Among the measures to be taken to minimize the risk of a wide spread of the disease in Russia, the Deputy General Director for Research at the Center. Chumakov Ilya Gordeychuk calls: PCR diagnostics, isolation of infected and contact persons— at the health system level. On an individual level— careful monitoring of flu-like respiratory symptoms in yourself and others, wearing masks and cleaning hands with disinfectants.
How the disease progresses
The initial symptoms of monkeypox include fever, headache, muscle aches, back pain, swollen lymph nodes, chills, and fatigue. A rash may develop, often beginning on the face, then spreading to other parts of the body, including the genitals. The rash changes and goes through different stages and may look like the varicella or syphilis rash before finally forming a scab that later falls off, UK Department of Health describes symptoms.
According to WHO, the incubation period ranges from six to 13 days, but can be from five to 21. Two periods can be distinguished during the course of the disease. The first lasts up to five days and is characterized by fever, severe headache, swollen lymph nodes, back pain, myalgia, and fatigue. Abnormal sizes of lymph nodes— a characteristic sign of this particular type of smallpox, with chickenpox, measles and smallpox this is not. After one to three days after the onset of the heat, rashes begin on the skin.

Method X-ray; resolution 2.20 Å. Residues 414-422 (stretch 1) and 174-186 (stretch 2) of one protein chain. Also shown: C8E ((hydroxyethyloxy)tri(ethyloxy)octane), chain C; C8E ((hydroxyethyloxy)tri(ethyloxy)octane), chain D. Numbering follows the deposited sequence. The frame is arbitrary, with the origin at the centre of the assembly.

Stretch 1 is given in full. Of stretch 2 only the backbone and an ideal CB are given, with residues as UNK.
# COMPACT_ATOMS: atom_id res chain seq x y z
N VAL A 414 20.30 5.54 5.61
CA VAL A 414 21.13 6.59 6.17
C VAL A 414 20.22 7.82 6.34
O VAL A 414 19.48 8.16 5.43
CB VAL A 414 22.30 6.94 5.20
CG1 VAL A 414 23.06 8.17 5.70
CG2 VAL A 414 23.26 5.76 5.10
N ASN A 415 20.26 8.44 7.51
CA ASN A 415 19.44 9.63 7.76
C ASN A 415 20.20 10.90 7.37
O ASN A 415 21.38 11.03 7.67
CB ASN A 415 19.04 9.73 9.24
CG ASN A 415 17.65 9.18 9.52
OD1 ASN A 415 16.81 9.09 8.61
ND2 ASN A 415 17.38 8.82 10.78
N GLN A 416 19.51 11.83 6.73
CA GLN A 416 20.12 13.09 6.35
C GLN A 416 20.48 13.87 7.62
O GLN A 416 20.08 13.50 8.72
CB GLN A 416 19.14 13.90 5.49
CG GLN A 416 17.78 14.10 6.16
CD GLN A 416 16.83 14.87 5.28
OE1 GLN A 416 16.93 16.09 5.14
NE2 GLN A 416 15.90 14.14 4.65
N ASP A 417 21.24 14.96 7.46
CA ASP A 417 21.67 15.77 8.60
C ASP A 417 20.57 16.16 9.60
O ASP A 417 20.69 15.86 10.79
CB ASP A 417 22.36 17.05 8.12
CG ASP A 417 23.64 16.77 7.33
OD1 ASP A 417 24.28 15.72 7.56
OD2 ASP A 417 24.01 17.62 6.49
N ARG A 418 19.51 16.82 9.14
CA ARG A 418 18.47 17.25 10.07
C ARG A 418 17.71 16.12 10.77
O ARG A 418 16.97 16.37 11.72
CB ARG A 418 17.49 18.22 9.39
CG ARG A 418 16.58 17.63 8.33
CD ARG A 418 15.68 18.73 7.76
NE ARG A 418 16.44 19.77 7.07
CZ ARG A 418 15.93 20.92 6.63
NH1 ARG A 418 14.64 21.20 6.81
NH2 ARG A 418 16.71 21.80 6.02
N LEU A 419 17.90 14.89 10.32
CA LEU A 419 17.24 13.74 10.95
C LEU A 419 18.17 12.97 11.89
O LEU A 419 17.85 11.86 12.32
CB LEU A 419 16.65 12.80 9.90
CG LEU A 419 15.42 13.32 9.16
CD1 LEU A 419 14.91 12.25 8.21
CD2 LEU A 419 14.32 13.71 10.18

The rash tends to be more concentrated on the face and limbs than on the trunk. The rash develops in succession from macules (lesions with a flat base) to papules (slightly raised firm lesions), vesicles (clear fluid-filled lesions), pustules (yellowish fluid-filled lesions), and crusts that dry up and fall off. The number of lesions ranges from several tens to several thousand. In severe cases, lesions may coalesce until large areas of skin are shed.
Monkeypox, the WHO continues, usually— self-limiting disease with symptoms lasting two to four weeks. Severe cases are more common among children and are related to the degree of exposure to the virus, the health of the patient, and the nature of the complications. The case fatality rate for monkeypox has historically ranged from 0% to 11% in the general population and has been higher among young children. Recently, the fatality rate has been around 3–6%.
With damage to the cornea, loss of vision is possible, added in a conversation with RBC, the chief researcher of the Center. N.F. Gamalei Viktor Zuev, who took part in the suppression of an outbreak of smallpox in Moscow in the 1960s.
Is there a vaccine for monkeypox
While smallpox vaccination was a protection in the past, today people younger than 40-50 years old (depending on the country) may be more susceptible to monkeypox due to for ending smallpox vaccination campaigns around the world after the eradication of the disease, says WHO.